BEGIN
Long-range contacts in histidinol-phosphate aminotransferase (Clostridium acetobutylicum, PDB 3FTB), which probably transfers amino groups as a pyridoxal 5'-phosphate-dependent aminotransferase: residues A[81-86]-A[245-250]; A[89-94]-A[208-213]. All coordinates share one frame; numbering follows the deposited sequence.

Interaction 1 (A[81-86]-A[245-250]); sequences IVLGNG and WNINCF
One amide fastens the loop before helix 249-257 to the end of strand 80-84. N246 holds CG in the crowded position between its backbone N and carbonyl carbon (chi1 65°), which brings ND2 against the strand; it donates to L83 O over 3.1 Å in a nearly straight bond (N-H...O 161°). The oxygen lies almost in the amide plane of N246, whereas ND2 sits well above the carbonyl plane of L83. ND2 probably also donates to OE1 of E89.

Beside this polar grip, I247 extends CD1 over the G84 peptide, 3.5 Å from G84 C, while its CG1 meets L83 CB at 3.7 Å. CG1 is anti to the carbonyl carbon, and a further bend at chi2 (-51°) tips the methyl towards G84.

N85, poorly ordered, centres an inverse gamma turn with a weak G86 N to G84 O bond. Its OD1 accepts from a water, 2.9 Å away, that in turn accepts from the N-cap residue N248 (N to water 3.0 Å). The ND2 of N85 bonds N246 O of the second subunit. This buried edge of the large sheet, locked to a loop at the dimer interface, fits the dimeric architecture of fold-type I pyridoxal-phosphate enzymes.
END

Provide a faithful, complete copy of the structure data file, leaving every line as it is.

Long-range contacts in histidinol-phosphate aminotransferase (Clostridium acetobutylicum, PDB 3FTB), which probably transfers amino groups as a pyridoxal 5'-phosphate-dependent aminotransferase: residues A[81-86]-A[245-250]; A[89-94]-A[208-213]. All coordinates share one frame; numbering follows the deposited sequence.

Interaction 1 (A[81-86]-A[245-250]); sequences IVLGNG and WNINCF
One amide fastens the loop before helix 249-257 to the end of strand 80-84. N246 holds CG in the crowded position between its backbone N and carbonyl carbon (chi1 65°), which brings ND2 against the strand; it donates to L83 O over 3.1 Å in a nearly straight bond (N-H...O 161°). The oxygen lies almost in the amide plane of N246, whereas ND2 sits well above the carbonyl plane of L83. ND2 probably also donates to OE1 of E89.

Beside this polar grip, I247 extends CD1 over the G84 peptide, 3.5 Å from G84 C, while its CG1 meets L83 CB at 3.7 Å. CG1 is anti to the carbonyl carbon, and a further bend at chi2 (-51°) tips the methyl towards G84.

N85, poorly ordered, centres an inverse gamma turn with a weak G86 N to G84 O bond. Its OD1 accepts from a water, 2.9 Å away, that in turn accepts from the N-cap residue N248 (N to water 3.0 Å). The ND2 of N85 bonds N246 O of the second subunit. This buried edge of the large sheet, locked to a loop at the dimer interface, fits the dimeric architecture of fold-type I pyridoxal-phosphate enzymes.